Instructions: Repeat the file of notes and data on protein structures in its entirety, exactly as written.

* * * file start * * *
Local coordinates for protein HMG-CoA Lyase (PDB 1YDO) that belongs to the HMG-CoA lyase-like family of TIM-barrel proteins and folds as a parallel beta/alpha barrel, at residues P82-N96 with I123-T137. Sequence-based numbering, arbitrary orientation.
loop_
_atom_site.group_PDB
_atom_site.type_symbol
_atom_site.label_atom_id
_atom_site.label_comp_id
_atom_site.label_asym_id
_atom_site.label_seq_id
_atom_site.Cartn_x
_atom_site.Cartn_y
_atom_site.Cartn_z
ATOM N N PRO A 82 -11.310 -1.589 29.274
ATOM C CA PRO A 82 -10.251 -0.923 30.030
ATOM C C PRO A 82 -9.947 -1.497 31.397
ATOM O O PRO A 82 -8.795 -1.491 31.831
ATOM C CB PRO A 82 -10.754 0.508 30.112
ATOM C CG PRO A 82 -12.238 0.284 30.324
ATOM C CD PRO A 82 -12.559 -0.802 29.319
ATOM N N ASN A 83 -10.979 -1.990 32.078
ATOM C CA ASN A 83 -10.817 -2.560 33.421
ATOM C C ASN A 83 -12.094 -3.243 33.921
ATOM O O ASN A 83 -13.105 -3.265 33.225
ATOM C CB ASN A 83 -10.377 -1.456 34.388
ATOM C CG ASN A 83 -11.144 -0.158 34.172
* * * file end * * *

Local coordinates for protein HMG-CoA Lyase (PDB 1YDO) that belongs to the HMG-CoA lyase-like family of TIM-barrel proteins and folds as a parallel beta/alpha barrel, at residues P82-N96 with I123-T137. Sequence-based numbering, arbitrary orientation.
loop_
_atom_site.group_PDB
_atom_site.type_symbol
_atom_site.label_atom_id
_atom_site.label_comp_id
_atom_site.label_asym_id
_atom_site.label_seq_id
_atom_site.Cartn_x
_atom_site.Cartn_y
_atom_site.Cartn_z
ATOM N N PRO A 82 -11.310 -1.589 29.274
ATOM C CA PRO A 82 -10.251 -0.923 30.030
ATOM C C PRO A 82 -9.947 -1.497 31.397
ATOM O O PRO A 82 -8.795 -1.491 31.831
ATOM C CB PRO A 82 -10.754 0.508 30.112
ATOM C CG PRO A 82 -12.238 0.284 30.324
ATOM C CD PRO A 82 -12.559 -0.802 29.319
ATOM N N ASN A 83 -10.979 -1.990 32.078
ATOM C CA ASN A 83 -10.817 -2.560 33.421
ATOM C C ASN A 83 -12.094 -3.243 33.921
ATOM O O ASN A 83 -13.105 -3.265 33.225
ATOM C CB ASN A 83 -10.377 -1.456 34.388
ATOM C CG ASN A 83 -11.144 -0.158 34.172